A New York judge has certified a class of individuals who contend the New York City Police Department has unlawfully used information contained in their sealed arrest records when investigating other cases.
Justice Alexander M. Tisch of the New York Supreme Court for New York County determined Thursday that clients of Cleary Gottlieb Steen & Hamilton LLP and the nonprofit Bronx Defenders have demonstrated that the case involves a narrow legal question and at least tens of thousands of individuals. Dealing with the matter as a class action is the most fair and efficient method, the judge said in his order.
The judge rejected the NYPD's contention that certifying the class would be premature because limited discovery has occurred and the court would need to examine the individual circumstances of those with sealed arrest records. The city likely already has much of the information required, he said.
"Contrary to the city's contention, the issue in dispute, as stated, is quite narrow, with much of the underlying information no doubt coming from the city as to its policies and practices," the judge said. "Thus, the court rejects the city's arguments that individualized discovery would be required, rendering class certification onerous."
Attorneys initiated the case in April 2018, arguing on behalf of several individuals identified only by their initials that the department's practice has likely led to a vast database of information — including Social Security numbers, fingerprints, photographs and contact information for relatives — of an untold number of New Yorkers who were never found guilty of the charges filed against them.
The three named plaintiffs in the case contend the NYPD has used and disclosed information contained within their sealed arrest records as part of new investigations, according to their complaint.
Plaintiff R.C., for example, alleges he was charged with robbery after police developed a photo lineup using a picture from a dismissed arrest, even though the robbery occurred at a time when he was out of state, according to the complaint. He needed to appear in court 10 times to fight the charges and ultimately lost his job because of work absences, R.C. said.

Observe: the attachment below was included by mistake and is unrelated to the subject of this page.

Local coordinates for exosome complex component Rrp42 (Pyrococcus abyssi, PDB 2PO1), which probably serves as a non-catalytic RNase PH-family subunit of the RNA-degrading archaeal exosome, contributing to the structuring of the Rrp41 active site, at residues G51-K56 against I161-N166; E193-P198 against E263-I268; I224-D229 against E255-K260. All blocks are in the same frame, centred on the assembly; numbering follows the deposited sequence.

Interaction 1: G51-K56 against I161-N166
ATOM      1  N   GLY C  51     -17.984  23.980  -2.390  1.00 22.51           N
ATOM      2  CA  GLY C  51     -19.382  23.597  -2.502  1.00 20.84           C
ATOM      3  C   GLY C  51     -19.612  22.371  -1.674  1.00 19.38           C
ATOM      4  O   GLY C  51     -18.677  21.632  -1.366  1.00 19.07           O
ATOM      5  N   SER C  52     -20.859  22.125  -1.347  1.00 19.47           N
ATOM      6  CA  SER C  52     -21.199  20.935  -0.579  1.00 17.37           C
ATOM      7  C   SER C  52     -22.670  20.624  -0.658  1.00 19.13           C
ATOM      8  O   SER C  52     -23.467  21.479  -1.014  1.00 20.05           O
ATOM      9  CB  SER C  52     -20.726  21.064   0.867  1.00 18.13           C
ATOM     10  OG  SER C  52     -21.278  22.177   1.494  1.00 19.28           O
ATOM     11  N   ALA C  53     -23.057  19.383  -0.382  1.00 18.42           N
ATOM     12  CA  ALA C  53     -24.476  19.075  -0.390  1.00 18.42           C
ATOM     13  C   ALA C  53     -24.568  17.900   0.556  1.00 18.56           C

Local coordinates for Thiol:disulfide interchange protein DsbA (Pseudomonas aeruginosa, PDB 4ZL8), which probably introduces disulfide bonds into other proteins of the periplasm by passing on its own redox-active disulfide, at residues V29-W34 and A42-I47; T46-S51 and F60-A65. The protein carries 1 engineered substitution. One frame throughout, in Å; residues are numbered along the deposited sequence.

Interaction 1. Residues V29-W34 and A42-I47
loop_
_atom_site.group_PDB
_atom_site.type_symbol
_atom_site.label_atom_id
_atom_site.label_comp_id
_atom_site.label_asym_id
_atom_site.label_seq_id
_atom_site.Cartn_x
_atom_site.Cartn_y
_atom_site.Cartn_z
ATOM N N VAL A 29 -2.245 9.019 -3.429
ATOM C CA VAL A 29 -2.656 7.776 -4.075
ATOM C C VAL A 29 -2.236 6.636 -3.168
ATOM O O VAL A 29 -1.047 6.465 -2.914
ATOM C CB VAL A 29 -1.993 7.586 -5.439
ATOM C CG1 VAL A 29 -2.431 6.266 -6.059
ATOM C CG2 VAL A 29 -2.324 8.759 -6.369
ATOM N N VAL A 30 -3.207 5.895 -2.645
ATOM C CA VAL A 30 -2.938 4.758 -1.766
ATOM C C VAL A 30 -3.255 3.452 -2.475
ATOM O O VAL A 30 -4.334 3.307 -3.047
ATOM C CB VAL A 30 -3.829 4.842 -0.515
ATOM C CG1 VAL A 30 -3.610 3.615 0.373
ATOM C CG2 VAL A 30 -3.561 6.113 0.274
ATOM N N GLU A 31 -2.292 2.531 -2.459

"The writing is already on the wall: The NYPD needs to start draining its databases of sealed arrest information and revamping its surveillance machine so that people who have already faced the bar of justice and won are not forever treated as criminals," said Jenn Rolnick Borchetta, deputy director of the Bronx Defenders' impact litigation practice, in a statement.
Thursday's ruling should clear the way for discovery to proceed in the case, including for related databases kept by the NYPD, according to an announcement by the Bronx Defenders.
The NYPD declined to comment on the case through a spokeswoman on Friday.
Justice Tisch rejected the NYPD's motion to dismiss the case in April, finding that the plain language of amendments made in 1976 to the New York State Human Rights Law and the Criminal Procedure Law make it clear that information included in arrests that do not lead to criminal convictions of individuals must be sealed, and not used by officers as part of investigations into other matters.
"A review of the plain language, together with the legislative intent, purpose and judicial interpretation of the sealing renders it abundantly clear that defendants' interpretation of the statute is without merit," the judge wrote at the time.
--Editing by Aaron Pelc.
Have a story idea for Access to Justice? Reach us at firstname.lastname@example.org.
Try our Advanced Search for more refined results
Challenge To NYPD's Use Of Sealed Records Gets Go-Ahead
By Kevin Penton | September 8, 2019, 8:02 PM EDT